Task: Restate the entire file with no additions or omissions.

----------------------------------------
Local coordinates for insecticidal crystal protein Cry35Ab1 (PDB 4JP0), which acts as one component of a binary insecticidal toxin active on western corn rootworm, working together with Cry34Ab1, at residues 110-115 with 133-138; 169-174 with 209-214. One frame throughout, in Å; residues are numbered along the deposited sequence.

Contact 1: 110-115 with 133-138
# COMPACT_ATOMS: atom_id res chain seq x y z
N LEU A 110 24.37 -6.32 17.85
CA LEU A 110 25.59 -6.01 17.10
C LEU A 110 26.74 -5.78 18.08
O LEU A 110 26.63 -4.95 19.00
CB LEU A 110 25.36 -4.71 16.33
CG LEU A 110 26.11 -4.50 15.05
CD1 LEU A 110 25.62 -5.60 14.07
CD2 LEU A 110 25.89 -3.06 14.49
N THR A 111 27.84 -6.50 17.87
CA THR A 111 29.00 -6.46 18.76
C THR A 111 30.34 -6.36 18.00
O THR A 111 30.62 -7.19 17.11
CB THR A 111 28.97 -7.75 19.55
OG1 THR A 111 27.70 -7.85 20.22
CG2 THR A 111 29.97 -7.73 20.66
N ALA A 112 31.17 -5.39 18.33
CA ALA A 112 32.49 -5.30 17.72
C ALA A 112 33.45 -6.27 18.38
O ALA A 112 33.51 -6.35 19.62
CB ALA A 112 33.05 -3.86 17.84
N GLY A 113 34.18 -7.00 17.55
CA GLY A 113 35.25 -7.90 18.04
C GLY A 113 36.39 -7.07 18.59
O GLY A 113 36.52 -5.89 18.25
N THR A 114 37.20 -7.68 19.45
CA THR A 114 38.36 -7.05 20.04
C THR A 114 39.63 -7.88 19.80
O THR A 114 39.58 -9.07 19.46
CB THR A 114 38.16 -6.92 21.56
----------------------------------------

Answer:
Local coordinates for insecticidal crystal protein Cry35Ab1 (PDB 4JP0), which acts as one component of a binary insecticidal toxin active on western corn rootworm, working together with Cry34Ab1, at residues 110-115 with 133-138; 169-174 with 209-214. One frame throughout, in Å; residues are numbered along the deposited sequence.

Contact 1: 110-115 with 133-138
# COMPACT_ATOMS: atom_id res chain seq x y z
N LEU A 110 24.37 -6.32 17.85
CA LEU A 110 25.59 -6.01 17.10
C LEU A 110 26.74 -5.78 18.08
O LEU A 110 26.63 -4.95 19.00
CB LEU A 110 25.36 -4.71 16.33
CG LEU A 110 26.11 -4.50 15.05
CD1 LEU A 110 25.62 -5.60 14.07
CD2 LEU A 110 25.89 -3.06 14.49
N THR A 111 27.84 -6.50 17.87
CA THR A 111 29.00 -6.46 18.76
C THR A 111 30.34 -6.36 18.00
O THR A 111 30.62 -7.19 17.11
CB THR A 111 28.97 -7.75 19.55
OG1 THR A 111 27.70 -7.85 20.22
CG2 THR A 111 29.97 -7.73 20.66
N ALA A 112 31.17 -5.39 18.33
CA ALA A 112 32.49 -5.30 17.72
C ALA A 112 33.45 -6.27 18.38
O ALA A 112 33.51 -6.35 19.62
CB ALA A 112 33.05 -3.86 17.84
N GLY A 113 34.18 -7.00 17.55
CA GLY A 113 35.25 -7.90 18.04
C GLY A 113 36.39 -7.07 18.59
O GLY A 113 36.52 -5.89 18.25
N THR A 114 37.20 -7.68 19.45
CA THR A 114 38.36 -7.05 20.04
C THR A 114 39.63 -7.88 19.80
O THR A 114 39.58 -9.07 19.46
CB THR A 114 38.16 -6.92 21.56